Fox (n): carnivore of genus vulpes; crafty person; scavenger; (vb) to confuse; -ed (adj): to be drunk.
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Thursday 6 September 2012

You're watching Big Brother.

BIG Brother gets a lot of bad press - largely, it must be said, because it gets any press at all.

On the one hand are people complaining print, radio and television give social oddities attention, and on the other are a slightly more realistic bunch who realise that social oddities always have, and always will, be 40 times more interesting than anything else.

The problem with Big Brother and programmes like it is not that they exist, or that they promote or destroy their contestants according to public whimsy. The problem is that the wrong people take part in them, and they're doing it in the wrong way.

In the current 'celebrity' series, for example, we have someone from a 1970s girl band; an actress famous for one role she last played a decade ago; someone from EastEnders; a man who lives in Noel Coward's house; someone else who used to be in EastEnders; and a selection of women who make money from their tits and bums.

And those are the ones worth taking note of - the others are of even less interest.

The principal argument against these programmes - and which is far louder for the ones where 'ordinary people' vie for our attention - is that they promote stupidity. They're given tasks involving basic sums, eating icky foods, wearing silly clothes or otherwise debasing themselves.

You need to be stupid to sign up, and stupid to stay in. The ones who win are inevitably those who are adorably dim, don't ruffle any feathers or show any sign of wit, wisdom or worth. Which is why Jade Goody was evicted, twice, after displaying epic levels of ignorance yet went on both times to be nationally loved and make a fortune. It's why Tony Blackburn won I'm A Celebrity and is a large part of why Susan Boyle is so adored - never mind the voice, if she was any brighter we'd not be so impressed.

At a time when education is forever being fiddled with, exams trashed, degrees rendered useless yet we all have the near-infinite knowledge and trivia of the internet at our fingertips, stupidity is something we outwardly despise but secretly seem to vote for.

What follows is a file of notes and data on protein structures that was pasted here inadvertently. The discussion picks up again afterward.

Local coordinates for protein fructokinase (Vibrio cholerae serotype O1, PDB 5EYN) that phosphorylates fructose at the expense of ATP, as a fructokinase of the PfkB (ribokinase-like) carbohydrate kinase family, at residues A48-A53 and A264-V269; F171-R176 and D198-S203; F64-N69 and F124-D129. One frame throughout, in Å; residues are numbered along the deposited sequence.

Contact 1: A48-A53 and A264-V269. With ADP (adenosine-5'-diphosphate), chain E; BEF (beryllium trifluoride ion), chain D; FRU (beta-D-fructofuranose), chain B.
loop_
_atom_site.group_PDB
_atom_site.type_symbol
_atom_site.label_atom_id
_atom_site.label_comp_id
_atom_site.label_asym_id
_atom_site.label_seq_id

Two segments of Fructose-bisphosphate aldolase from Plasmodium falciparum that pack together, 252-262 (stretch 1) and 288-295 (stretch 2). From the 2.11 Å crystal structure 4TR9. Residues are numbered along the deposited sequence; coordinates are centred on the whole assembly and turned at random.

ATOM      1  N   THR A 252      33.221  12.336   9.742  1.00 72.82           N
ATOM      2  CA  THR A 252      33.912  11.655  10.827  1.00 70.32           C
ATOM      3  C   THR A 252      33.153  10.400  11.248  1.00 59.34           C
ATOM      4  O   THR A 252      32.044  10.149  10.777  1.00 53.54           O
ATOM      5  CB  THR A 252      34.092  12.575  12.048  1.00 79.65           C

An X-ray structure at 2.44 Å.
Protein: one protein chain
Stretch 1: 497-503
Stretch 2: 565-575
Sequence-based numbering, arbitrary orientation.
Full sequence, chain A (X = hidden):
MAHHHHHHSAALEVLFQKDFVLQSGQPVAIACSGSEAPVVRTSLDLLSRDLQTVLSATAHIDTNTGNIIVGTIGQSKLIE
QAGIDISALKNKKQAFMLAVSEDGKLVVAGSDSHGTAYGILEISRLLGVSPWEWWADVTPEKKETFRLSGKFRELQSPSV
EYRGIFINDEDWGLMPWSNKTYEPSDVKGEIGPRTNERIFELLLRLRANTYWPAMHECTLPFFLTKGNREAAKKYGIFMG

Which brings us, with crushing inevitability, to the ill-starred mating of two 'winners' in the shape of Chantelle Houghton and Alex Reid.

Reid was labelled a "loveable prat" during his Big Brother appearance, and if Dane Bowers had summed anyone else up in that way it might provoke comparisons between pots and kettles and that it's better then being an unloveable one. Reid boasts about it on his website, along with details of his illustrious acting career ("recurring background role in Soldier, Soldier"), his cage-fighting career (tends to lose but has "a good chin"), business career (men's grooming products) and personal life (ill-fated liaison involving a vodka bottle wielded by Katie Price).

Chantelle, meanwhile, was a professional Paris Hilton lookalike who months after her appearance on the show married a fellow contestant in a £300,000 magazine deal, split from him less than a year later, was paid £300,000 for her autobiography, had her boobs done, and became accustomed to living, loving and breaking up with people in front of the cameras.

It is only a matter of time before two creatures who thrash around in the same murky pool crash into each other, and so it was with Alex and Chantelle. Their first dates were caught on camera, they told magazines about every early stage of their affair, and after a few months he proposed to her - live, on an Irish talk show.